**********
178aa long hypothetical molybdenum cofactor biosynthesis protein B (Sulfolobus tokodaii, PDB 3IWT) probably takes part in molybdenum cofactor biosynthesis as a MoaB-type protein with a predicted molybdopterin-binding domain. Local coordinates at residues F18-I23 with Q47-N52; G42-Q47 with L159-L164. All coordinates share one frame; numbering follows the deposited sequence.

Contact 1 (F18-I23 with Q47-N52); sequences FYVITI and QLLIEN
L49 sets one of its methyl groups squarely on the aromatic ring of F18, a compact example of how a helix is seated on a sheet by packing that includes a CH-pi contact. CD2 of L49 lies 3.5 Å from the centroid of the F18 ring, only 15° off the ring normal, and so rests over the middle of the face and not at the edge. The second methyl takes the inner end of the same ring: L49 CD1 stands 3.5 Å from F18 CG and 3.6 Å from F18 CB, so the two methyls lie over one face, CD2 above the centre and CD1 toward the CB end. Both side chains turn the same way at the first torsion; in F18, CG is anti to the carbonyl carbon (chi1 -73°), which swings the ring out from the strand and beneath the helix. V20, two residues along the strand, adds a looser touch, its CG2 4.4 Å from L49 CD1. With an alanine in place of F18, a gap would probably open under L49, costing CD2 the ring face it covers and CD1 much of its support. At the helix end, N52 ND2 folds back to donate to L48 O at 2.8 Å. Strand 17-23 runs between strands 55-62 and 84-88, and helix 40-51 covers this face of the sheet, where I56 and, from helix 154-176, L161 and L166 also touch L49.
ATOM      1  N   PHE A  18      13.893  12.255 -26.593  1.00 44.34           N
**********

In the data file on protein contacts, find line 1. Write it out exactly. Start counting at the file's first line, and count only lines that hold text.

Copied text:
178aa long hypothetical molybdenum cofactor biosynthesis protein B (Sulfolobus tokodaii, PDB 3IWT) probably takes part in molybdenum cofactor biosynthesis as a MoaB-type protein with a predicted molybdopterin-binding domain. Local coordinates at residues F18-I23 with Q47-N52; G42-Q47 with L159-L164. All coordinates share one frame; numbering follows the deposited sequence.